top of page
  • Writer's pictureAlice J Stewart

Holding Space, Prayer, Learning, Action


Main Idea: Action is necessary

 

The phrase "holding space" is probably not of Christian origin, but it's nice anyway. It's a way of listening and being present with someone without trying to fix or change them.  


Prayer can be of various sorts. One ubiquitous type, intercessory prayer, asks God to do something: be with, heal, change, help, comfort. 


Learning is a way we can "do" something that changes ourselves. We can research, read, take a class, be in a Bible study, attend a seminar. We can even have a conversation with someone and learn something that we hold onto, something that we can use later, or maybe learn something that changes us. 


And then there are actions. In church and other spiritual settings, these might include missional or outreach or social justice efforts. Sometimes they are actions on behalf of a church committee or worship team. And in church settings, these are usually also actions within our purview. We do not feel the need to have a particular role or be given permission - or we've received that role or permission fairly easily. 


All four of these activities are beautiful and necessary in our lives, especially our spiritual lives together. Individuals, congregations, and denominations may have greater or lesser comfort levels for each activity. I've been in congregations that were outward-focused and worked tirelessly for community and civic life. And I've been in congregations that jokingly called themselves the "frozen chosen." They were far more comfortable holding spacing and learning than in publicly praying or committing to action. 


Now, let's consider these four activities and the struggling, shrinking mainline church. Let's take them one by one. 


1. Holding Space: I can't remember the last time I went to a church, and someone didn't come up to me out of the blue and start talking about the shrinking church. I rarely meet with any emotions other than fear and sadness. And these are people who don't know that my life is all about helping struggling, shrinking churches! In these situations, the best I can do is hold space for people and listen. It's unhealthy to wallow in grief and fear for long periods, but it is also unwise to avoid full expression of emotions. 


2. Prayer: Praying for an expanding family of brothers and sisters in our pews, for a financial statement that isn't dreadful, and for the return of children's voices in our buildings - all of these prayers are wonderful. We can't imagine that God wouldn't want us to have these blessings, so we sometimes pray harder or wonder if there's something wrong with our praying. But our Father is far more wise than we are. We don't like to think that God's plan is for us to grow smaller, but maybe it is. That's a bit scary and requires discernment - and discernment requires prayer. 


3. Learning: For smaller, shrinking, and struggling congregations, there is SO MUCH to learn. The quantity of knowledge is daunting, and it's tough to know what is truly useful. Beyond learning about changes in the church, lay people may also need to learn more to take the load off of clergy. This can mean learning how to preach, taking an in-depth scripture class, or committing to an Education for Ministry certificate. Losing staff may mean learning website editing, social media, and computerized bookkeeping. When a small congregation divides and conquers these learning goals, it brings us closer together. We can rely on each other, commiserate, and "geek out" on what we're learning.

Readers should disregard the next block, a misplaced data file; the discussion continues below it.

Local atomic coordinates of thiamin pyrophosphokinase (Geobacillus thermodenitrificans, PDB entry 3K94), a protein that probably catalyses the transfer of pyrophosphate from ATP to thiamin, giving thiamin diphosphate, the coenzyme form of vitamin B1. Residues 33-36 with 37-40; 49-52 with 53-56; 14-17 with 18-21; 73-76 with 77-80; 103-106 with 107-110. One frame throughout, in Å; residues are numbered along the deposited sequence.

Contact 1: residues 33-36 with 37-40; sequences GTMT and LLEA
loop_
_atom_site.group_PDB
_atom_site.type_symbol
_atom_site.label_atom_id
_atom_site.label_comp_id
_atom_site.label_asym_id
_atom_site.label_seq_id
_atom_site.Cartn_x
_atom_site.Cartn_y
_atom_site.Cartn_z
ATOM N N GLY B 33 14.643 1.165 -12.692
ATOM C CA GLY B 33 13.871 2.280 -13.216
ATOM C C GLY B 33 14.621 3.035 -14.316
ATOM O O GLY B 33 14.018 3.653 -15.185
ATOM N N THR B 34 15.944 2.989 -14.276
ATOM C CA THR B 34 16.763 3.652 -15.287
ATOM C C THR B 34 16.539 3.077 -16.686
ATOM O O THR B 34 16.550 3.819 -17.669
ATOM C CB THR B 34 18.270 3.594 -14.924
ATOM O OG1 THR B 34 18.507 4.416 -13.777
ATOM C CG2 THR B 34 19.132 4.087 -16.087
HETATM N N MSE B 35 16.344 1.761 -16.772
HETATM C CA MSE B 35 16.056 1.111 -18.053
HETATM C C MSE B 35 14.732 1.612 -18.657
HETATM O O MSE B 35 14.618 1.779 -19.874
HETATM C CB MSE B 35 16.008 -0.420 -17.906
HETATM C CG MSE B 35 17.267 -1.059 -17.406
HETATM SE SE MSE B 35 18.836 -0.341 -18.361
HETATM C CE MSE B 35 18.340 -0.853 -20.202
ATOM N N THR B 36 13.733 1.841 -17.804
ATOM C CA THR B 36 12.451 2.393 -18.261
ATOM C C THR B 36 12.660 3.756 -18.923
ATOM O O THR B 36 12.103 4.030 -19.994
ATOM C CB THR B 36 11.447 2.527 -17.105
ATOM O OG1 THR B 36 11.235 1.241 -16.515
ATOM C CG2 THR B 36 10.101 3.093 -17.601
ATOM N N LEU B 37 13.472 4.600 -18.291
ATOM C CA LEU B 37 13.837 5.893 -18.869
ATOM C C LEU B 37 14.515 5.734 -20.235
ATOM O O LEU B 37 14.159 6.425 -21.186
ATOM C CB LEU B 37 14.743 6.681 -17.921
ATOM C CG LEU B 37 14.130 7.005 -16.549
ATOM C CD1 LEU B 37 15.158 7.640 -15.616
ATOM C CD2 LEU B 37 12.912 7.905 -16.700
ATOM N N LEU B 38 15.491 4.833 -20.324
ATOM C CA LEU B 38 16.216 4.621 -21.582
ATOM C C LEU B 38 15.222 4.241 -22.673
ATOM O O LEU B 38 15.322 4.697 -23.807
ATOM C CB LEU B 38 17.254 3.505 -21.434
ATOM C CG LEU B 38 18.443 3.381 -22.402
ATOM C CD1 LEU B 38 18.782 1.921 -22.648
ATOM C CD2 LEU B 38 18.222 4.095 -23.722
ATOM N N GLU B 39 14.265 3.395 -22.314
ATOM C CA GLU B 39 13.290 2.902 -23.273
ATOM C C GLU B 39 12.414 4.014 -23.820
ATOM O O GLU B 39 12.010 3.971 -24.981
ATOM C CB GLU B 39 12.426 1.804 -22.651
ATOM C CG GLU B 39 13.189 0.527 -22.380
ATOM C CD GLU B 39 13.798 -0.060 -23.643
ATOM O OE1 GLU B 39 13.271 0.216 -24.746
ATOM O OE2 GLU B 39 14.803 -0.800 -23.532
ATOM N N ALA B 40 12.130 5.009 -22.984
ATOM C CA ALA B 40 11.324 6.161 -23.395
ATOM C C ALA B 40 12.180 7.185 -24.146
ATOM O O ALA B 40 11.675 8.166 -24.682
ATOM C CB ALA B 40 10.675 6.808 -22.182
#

4. Action: Sometimes, we feel like a small group of committed Christians can't do much. We're outnumbered in almost any crowd. A hockey team celebrating at the local diner might outnumber us some days. And yet we find ourselves increasingly called upon to make actionable decisions and take up more responsibilities. Many of us were frequent volunteers over the years, but now we're called upon to do yet more - even as we are older and more tired. Burnout in the congregation? The struggle is real! But choosing not to act as we see our "numbers" decrease is the height of irresponsibility. We can't expect our clergy or denomination to rescue us from our responsibilities. We've been told a million times that "we are the church," but we don't behave as if it were true. But we few lay people are the only ones who can save our church. Our clergy and denominational leaders will not be upset if we make a decision we're afraid they won't like. They will love it. I've even heard of a congregation that walked up to a bishop and handed over the church keys saying, "We've decided to worship at ______ church." The bishop was thrilled!


Smaller, shrinking, and struggling churches must be involved with all four behaviors or activities. We are drawn to one or two of them, but we must embody all four. Take up all four. All four are not only for larger churches. They are most important for the smaller and getting-smaller of us all. 


What is the one behavior or activity you are most comfortable with? What is the one you need most help with? What is the one that - if you ignore it - may kill your church? 


Comment below! 

 

Photo by Jon Tyson on Unsplash

17 views0 comments

Recent Posts

See All

Comments


bottom of page